Beyond the budget
In an ongoing and occasional series spurned by the department's nearly $4 million budget deficit for 2011-12, the News Sentinel is looking at revenues and expenses in the University of Tennessee's athletic department.
University of Tennessee officials hope an enhanced game experience — and a winning team — will encourage fans to come back for more.
About 10,000 tickets remained for the Vols' 4 p.m. kickoff against Georgia State as of Tuesday afternoon. Tickets are $45-$48 for non-conference opponents.
A year ago, UT's home opener against Montana drew an announced attendance of 94,661.
Neyland Stadium's capacity is listed as 102,455. The most recent home opener to surpass 100,000 was 2007.
"It's just a different climate for ticket sales,'' said Chris Fuller, UT's senior associate athletic director for external relations, "even if you're watching the Olympics or a (New York) Yankees game.''
Of eight SEC home openers last weekend, only Mississippi State listed a capacity crowd (55,082).
Arkansas, LSU and Georgia came very close to capacity, at least on a tickets-sold basis.
Fuller said UT season-ticket sales are "right around 60,000," which hasn't changed much since mid-July, when mini-packs and individual tickets became available.
Tickets topped out at 63,000 out of a possible 72,500 last season.
"I'm always hoping to see a late spike,'' Fuller said, "but history will tell you once you break it up for individuals and mini-packs, your season-ticket sales are pretty much concluded.''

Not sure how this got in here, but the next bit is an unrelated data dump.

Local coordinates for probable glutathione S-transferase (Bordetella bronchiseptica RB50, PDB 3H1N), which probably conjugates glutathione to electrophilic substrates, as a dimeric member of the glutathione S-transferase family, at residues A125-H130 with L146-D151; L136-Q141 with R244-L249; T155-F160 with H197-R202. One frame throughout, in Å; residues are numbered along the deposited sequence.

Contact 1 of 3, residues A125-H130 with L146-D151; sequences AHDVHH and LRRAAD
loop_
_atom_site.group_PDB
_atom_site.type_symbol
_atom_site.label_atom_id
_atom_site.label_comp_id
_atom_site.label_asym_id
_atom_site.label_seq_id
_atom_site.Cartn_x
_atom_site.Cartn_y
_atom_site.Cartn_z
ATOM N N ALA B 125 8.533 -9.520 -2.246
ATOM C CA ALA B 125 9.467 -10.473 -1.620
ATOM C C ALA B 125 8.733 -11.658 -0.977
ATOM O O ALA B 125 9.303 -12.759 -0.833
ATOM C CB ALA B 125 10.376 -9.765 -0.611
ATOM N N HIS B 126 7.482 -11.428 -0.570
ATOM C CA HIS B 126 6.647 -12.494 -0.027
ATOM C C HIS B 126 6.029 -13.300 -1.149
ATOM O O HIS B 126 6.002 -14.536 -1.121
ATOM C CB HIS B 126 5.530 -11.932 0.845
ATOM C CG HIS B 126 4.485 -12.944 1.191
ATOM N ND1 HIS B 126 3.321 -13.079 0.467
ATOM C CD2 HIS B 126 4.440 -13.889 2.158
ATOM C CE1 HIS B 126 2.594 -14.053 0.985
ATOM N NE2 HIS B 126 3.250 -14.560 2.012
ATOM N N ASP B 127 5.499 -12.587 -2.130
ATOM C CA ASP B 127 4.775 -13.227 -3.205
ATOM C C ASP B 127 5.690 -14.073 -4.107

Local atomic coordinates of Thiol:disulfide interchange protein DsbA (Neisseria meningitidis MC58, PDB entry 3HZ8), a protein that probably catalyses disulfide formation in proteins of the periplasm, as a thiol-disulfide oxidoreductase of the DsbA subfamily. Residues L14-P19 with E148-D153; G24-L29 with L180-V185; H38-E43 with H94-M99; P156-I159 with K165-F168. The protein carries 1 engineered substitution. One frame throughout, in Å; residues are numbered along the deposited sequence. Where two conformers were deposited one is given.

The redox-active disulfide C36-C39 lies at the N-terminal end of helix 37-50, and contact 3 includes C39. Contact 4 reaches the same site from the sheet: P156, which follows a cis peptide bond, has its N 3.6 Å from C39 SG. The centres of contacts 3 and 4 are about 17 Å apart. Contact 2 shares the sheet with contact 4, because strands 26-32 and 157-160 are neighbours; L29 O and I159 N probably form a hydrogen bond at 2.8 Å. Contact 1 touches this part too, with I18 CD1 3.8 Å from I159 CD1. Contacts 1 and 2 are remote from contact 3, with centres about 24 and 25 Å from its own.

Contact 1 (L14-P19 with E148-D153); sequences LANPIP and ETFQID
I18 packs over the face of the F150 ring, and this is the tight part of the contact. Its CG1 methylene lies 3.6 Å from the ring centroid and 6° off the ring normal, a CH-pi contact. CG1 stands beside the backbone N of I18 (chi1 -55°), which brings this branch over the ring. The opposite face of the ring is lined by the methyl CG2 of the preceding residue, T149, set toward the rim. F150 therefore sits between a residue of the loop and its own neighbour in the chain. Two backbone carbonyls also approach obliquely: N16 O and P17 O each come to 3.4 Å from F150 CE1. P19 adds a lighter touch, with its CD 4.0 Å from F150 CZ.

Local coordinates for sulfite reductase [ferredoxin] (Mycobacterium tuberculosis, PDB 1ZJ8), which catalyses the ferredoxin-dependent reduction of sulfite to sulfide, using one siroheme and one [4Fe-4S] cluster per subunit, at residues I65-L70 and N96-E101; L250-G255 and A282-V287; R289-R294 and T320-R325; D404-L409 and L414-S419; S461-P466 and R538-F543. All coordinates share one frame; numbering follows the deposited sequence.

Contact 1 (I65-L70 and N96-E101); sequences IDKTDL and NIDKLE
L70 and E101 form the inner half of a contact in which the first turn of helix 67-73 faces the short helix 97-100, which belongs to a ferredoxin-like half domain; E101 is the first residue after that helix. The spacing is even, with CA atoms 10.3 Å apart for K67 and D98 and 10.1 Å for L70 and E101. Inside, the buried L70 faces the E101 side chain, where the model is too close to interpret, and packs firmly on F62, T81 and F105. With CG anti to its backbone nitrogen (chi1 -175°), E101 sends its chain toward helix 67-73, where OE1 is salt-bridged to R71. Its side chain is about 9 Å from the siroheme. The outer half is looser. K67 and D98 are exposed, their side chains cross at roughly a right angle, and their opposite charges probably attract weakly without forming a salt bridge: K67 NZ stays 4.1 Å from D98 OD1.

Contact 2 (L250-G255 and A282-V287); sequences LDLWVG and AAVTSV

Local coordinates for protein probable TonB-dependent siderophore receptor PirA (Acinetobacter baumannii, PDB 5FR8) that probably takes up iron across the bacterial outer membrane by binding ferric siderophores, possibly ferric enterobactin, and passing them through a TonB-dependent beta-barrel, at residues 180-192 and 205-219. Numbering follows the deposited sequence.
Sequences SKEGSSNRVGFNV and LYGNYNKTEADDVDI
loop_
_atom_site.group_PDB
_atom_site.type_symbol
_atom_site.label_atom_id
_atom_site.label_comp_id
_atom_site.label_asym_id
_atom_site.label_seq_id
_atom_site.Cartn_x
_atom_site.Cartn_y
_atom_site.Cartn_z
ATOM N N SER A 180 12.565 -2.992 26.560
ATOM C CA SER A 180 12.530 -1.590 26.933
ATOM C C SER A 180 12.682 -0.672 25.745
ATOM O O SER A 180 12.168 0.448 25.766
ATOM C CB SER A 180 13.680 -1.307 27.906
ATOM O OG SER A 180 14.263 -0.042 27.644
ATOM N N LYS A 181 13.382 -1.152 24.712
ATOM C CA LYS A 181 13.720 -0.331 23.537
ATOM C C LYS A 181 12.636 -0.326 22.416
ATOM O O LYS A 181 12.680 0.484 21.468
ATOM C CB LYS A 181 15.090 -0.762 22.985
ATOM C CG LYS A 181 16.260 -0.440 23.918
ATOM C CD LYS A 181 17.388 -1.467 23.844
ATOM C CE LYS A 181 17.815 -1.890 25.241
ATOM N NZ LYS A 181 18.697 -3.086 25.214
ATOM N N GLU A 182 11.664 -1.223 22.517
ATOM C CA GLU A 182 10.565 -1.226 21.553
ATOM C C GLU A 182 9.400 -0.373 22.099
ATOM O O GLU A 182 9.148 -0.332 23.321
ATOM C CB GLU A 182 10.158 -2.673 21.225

Fuller said this season's innovative mini-pack sales have been good. For the first time, fans were offered the option of including either Alabama or Florida — but not both — in a pack with any two other home games.
"It's been well received,'' Fuller said. "Some fans are motivated by the opponent, others are motivated by 'that's a better weekend for me.' ''
The restricted area for
ticket scalping goes into effect Saturday. Anyone selling tickets will have to remain across the street from the stadium, starting at Cumberland Avenue.
Fuller said the policy isn't aimed at fans attending the game with a couple of unused tickets to unload.
Rather, it's to provide a buffer from professional brokers for fans who already have tickets or want to buy them at the box office.
"It's not competition with our box office,'' Fuller said. "We've already sold the ticket (that a broker has for sale).
"What we're trying to address is the professionals who stalk the G-10 garage in basketball or post-up at Gate 21 in football.
"We've heard from our fans who say, 'I'm getting out of the car and I've got three guys pushing me for tickets.'
"If you still want that marketplace, it won't be hard to find. We just want a safe radius.''
Once inside the stadium, fans will find new 46-inch flat-screen TVs around the concourse and restroom improvements in some areas. Wireless capacity has been enhanced.
Fuller said UT has cut prices on several of its top-selling concessions. Thirsty fans will find a $3 bottle of water, down from $4 last year.
"Hopefully, our fans know we listened to them on our survey,'' Fuller said.